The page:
Sasha is “obsessed with everything having to do with Russia and communism,” and even asked for a Soviet flag for their sixteenth birthday. Sasha likes to talk, and according to their friends, is “very outspoken about things,” but only “once you get to know them.” Otherwise, Sasha is reserved and “shy.” Their hair is soft brown and long, and when they smile, it shines in their eyes, which are hidden behind “round owlish” glasses. Sasha rarely looks people in the eye and has “Asperger’s, a form of autism,” which makes them “awkward socially.”
Asperger’s syndrome is a developmental disorder that is frequently defined by social awkwardness and an unusual use of language, both of which apply to Sasha, but more importantly, it exists on the autism spectrum. Several variations of autism exist, ranging in the type and severity of symptoms, and Sasha falls somewhere on that spectrum. This is much like Sasha’s view of gender—gender also exists on a spectrum, ranging from male to female, and Sasha falls somewhere near the middle of that spectrum.
Sasha is a senior in high school, and they are “passionate” about “buses, cartoons, and the color purple.” According to Healy, one of Sasha’s best friends, Sasha is also passionate about “live-action role-playing” and Homestruck, a web-based comic. They love “Sarchasm,” a local “ska-pop-punk band,” and they are completely dedicated to veganism, although they don’t like how “other vegans on the Internet make such a huge deal about it.”
Sasha’s love for live-action role-playing is, like their made-up language and imaginary society, a form of an alternate reality. Sasha’s nonbinary identity doesn’t fit into America’s gendered society. Because of this, they are passionate about creating new realities that acknowledge and respect their gender identity.
Sasha’s closest friend is Michael, and they have been that way since the ninth grade. Sasha and Michael’s tight circle of friends includes Healy, another kid named Ian, and Michael’s girlfriend, Teah. Within this circle, Sasha is known as “the brilliant one.” For Sasha, school is easy, and they breeze through all their advanced courses. The others are smart as well, as are most of the students at Maybeck, a private high school in Berkeley with only one hundred students. Maybeck is a “refuge for bullied kids,” and while they are accepting of everyone, there are still cliques of “artsy kids, stoners, and bros.”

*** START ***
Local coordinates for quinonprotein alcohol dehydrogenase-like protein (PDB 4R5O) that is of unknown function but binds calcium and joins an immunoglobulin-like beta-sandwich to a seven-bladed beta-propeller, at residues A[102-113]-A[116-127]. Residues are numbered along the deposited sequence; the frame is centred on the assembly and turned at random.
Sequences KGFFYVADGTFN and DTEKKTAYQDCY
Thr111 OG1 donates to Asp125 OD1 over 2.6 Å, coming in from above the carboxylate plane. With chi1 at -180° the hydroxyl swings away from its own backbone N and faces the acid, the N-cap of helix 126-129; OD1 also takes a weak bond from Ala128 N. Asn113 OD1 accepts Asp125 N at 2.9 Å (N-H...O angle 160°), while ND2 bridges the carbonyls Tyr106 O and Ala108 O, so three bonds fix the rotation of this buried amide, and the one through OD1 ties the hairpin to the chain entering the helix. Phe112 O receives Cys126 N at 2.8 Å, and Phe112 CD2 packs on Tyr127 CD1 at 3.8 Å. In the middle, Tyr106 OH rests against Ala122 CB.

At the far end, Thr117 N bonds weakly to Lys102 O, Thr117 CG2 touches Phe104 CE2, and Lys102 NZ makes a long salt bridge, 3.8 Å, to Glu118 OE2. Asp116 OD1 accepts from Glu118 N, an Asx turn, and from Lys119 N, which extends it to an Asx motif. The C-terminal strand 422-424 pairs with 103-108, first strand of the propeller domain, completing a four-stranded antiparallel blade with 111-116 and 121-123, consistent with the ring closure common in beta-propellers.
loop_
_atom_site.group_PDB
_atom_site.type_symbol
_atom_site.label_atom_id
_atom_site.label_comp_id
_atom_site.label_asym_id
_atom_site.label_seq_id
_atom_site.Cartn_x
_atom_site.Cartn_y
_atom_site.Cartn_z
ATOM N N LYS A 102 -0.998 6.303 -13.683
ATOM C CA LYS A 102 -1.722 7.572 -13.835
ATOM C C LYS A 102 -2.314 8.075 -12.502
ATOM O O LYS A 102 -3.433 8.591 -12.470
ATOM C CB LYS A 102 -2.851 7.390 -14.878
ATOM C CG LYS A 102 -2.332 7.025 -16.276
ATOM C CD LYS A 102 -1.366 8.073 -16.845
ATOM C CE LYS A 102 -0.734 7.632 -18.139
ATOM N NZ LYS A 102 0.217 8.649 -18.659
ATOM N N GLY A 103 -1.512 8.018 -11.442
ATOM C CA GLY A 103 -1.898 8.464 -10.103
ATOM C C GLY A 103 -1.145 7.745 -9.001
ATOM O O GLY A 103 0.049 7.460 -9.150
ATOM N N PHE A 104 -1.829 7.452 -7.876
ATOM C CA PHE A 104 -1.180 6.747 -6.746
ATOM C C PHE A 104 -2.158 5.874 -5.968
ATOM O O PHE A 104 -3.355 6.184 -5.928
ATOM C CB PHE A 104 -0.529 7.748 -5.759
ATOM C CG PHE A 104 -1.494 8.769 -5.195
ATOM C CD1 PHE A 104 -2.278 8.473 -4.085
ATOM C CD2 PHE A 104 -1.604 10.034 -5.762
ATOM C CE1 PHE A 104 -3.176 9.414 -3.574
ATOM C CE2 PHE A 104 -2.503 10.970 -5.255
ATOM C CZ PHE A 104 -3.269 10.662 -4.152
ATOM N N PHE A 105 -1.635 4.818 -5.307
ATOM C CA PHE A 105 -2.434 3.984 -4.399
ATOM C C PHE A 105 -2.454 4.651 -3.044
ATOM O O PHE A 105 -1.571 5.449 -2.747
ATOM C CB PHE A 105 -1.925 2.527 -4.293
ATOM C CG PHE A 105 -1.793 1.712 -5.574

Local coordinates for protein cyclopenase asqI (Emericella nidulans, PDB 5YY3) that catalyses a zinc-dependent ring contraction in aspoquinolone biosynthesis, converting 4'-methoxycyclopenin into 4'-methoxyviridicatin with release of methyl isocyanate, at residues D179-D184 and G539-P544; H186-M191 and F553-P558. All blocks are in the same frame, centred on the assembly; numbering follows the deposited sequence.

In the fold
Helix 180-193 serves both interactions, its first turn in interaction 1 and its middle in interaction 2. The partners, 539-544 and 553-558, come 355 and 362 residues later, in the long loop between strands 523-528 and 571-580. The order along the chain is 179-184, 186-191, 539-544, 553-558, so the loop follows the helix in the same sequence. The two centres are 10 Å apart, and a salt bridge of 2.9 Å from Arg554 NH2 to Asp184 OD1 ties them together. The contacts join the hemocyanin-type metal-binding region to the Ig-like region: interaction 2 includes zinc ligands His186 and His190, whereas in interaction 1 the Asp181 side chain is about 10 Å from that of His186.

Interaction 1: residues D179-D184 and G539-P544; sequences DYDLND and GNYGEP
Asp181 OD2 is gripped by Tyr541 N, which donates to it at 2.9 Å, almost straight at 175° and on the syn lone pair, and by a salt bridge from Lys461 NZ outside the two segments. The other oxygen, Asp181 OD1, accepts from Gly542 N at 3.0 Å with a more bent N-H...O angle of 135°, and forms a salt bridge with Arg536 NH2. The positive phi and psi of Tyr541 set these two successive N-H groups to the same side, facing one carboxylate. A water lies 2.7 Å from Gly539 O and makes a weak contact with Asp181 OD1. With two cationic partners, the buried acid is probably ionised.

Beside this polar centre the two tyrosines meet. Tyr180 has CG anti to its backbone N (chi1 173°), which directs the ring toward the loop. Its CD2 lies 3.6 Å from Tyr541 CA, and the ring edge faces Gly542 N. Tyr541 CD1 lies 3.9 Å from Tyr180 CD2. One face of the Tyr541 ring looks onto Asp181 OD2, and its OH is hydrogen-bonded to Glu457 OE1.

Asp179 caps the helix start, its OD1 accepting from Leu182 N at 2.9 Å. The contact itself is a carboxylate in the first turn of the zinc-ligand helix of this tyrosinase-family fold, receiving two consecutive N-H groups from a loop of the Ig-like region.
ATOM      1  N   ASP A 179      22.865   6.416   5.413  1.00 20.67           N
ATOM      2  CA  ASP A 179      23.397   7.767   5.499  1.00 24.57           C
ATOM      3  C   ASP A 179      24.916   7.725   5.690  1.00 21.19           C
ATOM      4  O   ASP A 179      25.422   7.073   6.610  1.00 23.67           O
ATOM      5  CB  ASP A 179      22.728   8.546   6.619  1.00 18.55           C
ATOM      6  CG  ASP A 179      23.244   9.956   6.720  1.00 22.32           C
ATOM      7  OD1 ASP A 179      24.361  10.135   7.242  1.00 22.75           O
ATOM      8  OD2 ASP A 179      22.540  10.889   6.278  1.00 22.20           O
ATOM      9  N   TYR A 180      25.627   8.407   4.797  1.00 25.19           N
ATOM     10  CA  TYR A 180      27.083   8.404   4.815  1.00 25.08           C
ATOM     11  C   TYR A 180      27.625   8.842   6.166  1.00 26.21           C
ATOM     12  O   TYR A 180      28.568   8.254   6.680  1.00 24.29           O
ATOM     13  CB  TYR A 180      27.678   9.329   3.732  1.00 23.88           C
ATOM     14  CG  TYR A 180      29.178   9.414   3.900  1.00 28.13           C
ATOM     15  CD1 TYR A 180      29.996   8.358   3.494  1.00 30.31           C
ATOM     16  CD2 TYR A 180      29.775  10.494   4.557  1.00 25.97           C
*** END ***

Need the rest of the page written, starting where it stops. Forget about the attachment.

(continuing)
Different forms of autism are often associated with high levels of intelligence, and this is certainly the case with Sasha; however, the fact that most of Maybeck’s students do well in school also reflects their privilege. Slater has already mentioned that the test scores are lower at nearby Oakland High where Richard goes to school, and this is directly related to the hardships they face as a poor community. It is much easier for the Maybeck students to focus on academics when they aren’t distracted by part-time jobs or crime.
“We are the nerdy kids,” says Ian. Their group is “funny, sort of crazy,” and into games, anime, and manga. In their free time, the group plays a game called “1001 Blank White Cards,” or “Index Cards,” in which a growing stack of previously blank note cards expands with jokes, silly commands, and random thoughts. If a player draws a blank card, they assign it a “point value and effect.”
Anime, or Japanese computer animation, and manga, a type of graphic novel, are popular “nerdy” stereotypes, and are frequently associated with socially awkward teens. Both anime and manga offer an alternative reality and are an escape from a society that marginalizes those who are different.
1001 Blank White Cards has no real objective and it can’t really be won, unless the card that reads “Game over, Ian wins!” is drawn. Over the last four years, the game has grown to a stack of cards measuring two feet and must be carried in a “special bag.” Now, most of the cards have been assigned a value, but when they began playing back when Sasha was called “Luke,” most of the cards were blank.
The game 1001 Blank White Cards is yet another alternative reality—one that is completely constructed by Sasha and their friends. In this new reality created by the cards, each of them is who they want to be, not who society has decided they are, including Sasha’s nonbinary gender.